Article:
Drop in ransomware targeting Thai, other Southeast Asian businesses
Global cybersecurity company Kaspersky reported a significant decrease in the number of ransomware attempts it has detected and foiled among its small and medium-sized business (SMBs) users in Southeast Asia (SEA).
In its latest Kaspersky Security Network (KSN) report, the company revealed less than one million ransomware attempts (804,513) were monitored in 2020, less than half of 2019’s over 1.9 million detections.
Among the six SEA countries, only Singapore observed an uptick in the number of ransomware detections.
There was a slight increase from 2,275 instances in 2019 that jumped to 3,191 in 2020.
Although Indonesia still ranked fifth globally for the volume of its ransomware detections, its 1,158,837 detections are now down to 439,473.
The trend of decreased ransomware incidents was observed across other countries in the region including Thailand, Vietnam, the Philippines and Malaysia.
China remains at the top spot in terms of ransomware detections globally both for 2019 and 2020. Meanwhile, Brazil and Russia switched places for the second and third spots, with Brazil being second globally in 2020.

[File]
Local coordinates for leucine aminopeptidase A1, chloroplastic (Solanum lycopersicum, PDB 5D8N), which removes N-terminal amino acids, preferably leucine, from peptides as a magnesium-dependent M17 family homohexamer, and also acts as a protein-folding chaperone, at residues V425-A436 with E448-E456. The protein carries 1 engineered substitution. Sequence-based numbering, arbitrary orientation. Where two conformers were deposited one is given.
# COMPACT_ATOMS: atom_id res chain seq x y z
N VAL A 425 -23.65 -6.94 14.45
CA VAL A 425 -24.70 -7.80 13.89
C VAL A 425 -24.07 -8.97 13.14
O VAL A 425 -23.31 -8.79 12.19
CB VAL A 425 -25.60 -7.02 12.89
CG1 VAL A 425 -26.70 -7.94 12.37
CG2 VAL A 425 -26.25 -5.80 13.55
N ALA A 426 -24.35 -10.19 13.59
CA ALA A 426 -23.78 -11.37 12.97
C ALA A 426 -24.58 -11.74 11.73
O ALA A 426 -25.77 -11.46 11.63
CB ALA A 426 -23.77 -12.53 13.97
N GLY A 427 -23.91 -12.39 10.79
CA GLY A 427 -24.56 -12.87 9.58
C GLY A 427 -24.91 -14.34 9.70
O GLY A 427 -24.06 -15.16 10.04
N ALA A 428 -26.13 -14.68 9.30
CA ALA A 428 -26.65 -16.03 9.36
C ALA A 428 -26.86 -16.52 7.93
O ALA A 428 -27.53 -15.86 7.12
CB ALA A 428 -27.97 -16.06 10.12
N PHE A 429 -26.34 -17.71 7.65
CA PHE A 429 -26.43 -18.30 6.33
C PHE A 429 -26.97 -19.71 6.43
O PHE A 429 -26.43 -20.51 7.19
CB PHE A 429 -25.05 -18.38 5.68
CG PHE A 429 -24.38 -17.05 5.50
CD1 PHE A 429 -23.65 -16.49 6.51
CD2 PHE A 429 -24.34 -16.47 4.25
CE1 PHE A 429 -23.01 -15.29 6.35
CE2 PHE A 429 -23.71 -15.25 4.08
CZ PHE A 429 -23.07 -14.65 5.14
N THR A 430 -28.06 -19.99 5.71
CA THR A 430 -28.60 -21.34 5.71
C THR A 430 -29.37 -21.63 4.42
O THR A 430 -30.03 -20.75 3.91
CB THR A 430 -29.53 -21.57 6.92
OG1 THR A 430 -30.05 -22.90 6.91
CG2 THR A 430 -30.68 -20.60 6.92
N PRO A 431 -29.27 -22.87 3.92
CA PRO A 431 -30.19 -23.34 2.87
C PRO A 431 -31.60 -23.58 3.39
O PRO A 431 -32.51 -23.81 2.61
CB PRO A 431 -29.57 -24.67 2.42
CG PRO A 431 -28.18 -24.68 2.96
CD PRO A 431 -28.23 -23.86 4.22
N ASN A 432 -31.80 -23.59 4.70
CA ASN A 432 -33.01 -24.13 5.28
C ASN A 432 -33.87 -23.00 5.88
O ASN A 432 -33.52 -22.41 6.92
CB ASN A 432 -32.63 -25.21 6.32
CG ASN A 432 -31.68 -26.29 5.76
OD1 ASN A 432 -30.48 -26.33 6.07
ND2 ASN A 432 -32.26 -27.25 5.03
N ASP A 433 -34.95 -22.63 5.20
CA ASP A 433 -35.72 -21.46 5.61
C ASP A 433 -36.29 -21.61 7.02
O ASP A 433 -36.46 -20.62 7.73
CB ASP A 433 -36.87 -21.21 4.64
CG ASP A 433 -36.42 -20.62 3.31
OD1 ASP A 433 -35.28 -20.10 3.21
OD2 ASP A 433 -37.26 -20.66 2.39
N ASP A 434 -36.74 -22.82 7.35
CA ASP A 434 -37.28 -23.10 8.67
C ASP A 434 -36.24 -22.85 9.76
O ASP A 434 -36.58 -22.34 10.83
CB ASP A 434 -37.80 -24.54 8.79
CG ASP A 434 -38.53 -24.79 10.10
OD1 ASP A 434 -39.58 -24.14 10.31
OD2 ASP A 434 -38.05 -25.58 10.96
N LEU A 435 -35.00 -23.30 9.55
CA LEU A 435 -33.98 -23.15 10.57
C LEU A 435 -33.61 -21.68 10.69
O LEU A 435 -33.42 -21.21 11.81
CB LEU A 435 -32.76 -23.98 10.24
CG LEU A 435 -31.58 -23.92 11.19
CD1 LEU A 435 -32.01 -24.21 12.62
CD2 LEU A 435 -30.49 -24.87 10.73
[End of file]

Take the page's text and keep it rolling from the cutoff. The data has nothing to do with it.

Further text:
“I looked at the statistics for individual families and it follows the overall decrease in the number of detections, mainly due to the drop in the number of WannaCry detections. This family makes up a significant share of all detected ransomware, despite the fact that it has not been supported by the creators for more than three years and exists as a ‘zombie’,” Kaspersky security researcher Fedor Sinitsyn said.
One of the most persistent cyber threats to SMBs in the region remains ransomware, a malware designed to infect computers, encrypt data and block access to them.
Ransomware attackers then demand a fee from the victims in exchange for enabling the system to work again.
Such attacks may be declining but Kaspersky has been issuing a warning to companies big and small against the increasing activities of Ransomware 2.0, or what’s known as targeted ransomware.
This cybersecurity “disease” goes beyond "kidnapping" data. Malicious ransomware groups are now conducting data exfiltration coupled with blackmailing.
Using pressure tactics, these cybercriminals threaten to publish the data they hold, further increasing the need for victims to pay ransom to protect their valued reputation.